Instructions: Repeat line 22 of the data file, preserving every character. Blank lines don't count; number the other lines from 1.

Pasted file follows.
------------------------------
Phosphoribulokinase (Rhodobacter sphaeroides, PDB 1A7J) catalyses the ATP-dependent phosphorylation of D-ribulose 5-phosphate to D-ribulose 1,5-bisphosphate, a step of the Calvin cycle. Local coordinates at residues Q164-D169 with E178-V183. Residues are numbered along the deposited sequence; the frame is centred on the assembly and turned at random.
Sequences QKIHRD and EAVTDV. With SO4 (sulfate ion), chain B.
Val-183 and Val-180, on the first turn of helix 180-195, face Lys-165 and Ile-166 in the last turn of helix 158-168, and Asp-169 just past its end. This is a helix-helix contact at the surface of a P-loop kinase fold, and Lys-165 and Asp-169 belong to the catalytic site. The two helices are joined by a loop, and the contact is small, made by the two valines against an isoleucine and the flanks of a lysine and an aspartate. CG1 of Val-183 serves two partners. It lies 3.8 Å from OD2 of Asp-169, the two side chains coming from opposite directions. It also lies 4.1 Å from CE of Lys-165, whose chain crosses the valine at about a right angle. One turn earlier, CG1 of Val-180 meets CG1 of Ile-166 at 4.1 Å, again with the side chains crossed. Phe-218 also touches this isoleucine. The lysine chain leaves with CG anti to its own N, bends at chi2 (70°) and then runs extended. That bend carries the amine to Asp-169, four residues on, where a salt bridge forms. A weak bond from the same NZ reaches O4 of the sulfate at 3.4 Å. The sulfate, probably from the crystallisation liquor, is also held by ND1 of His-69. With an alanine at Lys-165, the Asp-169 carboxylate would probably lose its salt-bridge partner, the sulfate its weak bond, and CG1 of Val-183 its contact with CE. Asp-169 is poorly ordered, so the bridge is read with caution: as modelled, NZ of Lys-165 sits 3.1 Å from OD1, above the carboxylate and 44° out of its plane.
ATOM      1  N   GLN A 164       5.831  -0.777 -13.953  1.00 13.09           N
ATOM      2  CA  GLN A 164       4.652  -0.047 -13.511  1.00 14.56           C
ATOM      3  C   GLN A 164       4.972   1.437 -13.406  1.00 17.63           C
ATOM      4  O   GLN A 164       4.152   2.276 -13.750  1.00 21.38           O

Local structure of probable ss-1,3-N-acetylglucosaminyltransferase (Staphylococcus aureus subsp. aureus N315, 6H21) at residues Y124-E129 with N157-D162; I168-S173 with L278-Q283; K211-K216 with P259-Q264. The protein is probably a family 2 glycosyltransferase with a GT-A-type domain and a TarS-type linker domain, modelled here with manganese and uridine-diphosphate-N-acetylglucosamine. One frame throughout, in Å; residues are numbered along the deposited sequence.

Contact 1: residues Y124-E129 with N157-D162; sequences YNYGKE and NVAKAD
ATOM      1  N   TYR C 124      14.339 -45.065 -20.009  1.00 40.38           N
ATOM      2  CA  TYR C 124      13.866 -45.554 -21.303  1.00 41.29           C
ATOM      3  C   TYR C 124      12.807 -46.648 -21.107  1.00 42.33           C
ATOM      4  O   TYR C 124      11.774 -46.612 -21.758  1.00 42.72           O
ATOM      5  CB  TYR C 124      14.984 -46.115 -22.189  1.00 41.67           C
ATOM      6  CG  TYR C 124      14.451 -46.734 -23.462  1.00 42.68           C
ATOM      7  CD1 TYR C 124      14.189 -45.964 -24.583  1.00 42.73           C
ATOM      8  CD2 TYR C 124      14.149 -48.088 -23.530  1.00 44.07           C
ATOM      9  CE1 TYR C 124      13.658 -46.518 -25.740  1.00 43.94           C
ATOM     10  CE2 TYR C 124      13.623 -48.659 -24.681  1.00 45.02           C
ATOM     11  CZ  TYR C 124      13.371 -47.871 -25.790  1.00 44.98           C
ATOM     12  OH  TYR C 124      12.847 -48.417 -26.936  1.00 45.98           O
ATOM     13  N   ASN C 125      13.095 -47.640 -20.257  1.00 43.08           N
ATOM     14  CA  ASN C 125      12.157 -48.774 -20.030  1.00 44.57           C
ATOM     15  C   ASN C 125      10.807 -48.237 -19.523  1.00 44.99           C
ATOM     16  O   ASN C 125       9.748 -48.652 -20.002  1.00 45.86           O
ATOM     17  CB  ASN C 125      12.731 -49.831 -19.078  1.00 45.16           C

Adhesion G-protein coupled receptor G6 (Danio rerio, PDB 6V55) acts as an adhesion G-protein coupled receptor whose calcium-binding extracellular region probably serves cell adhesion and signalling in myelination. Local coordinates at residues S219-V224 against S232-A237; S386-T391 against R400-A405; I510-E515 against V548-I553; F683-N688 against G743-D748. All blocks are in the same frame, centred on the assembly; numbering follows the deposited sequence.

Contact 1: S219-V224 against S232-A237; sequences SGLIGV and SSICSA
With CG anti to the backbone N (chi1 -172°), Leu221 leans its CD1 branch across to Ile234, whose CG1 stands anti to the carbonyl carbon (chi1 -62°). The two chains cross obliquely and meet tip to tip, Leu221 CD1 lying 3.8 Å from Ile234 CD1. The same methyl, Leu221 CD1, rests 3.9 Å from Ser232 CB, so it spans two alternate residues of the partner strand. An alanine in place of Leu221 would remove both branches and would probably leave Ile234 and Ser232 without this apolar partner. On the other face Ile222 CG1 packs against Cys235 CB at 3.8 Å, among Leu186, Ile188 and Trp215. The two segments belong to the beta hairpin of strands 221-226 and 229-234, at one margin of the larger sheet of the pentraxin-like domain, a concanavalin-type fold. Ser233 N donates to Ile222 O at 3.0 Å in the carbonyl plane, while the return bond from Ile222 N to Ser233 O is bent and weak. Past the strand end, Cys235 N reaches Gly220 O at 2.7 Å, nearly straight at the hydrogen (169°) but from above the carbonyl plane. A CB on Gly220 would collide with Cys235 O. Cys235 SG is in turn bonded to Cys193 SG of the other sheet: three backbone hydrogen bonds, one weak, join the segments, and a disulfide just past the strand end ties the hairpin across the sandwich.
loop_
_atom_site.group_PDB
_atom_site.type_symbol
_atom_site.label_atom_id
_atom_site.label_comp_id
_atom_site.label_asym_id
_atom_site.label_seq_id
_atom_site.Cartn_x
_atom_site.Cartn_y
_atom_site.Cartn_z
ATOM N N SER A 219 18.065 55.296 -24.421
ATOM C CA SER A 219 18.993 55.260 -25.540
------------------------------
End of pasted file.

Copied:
ATOM     13  N   ASN C 125      13.095 -47.640 -20.257  1.00 43.08           N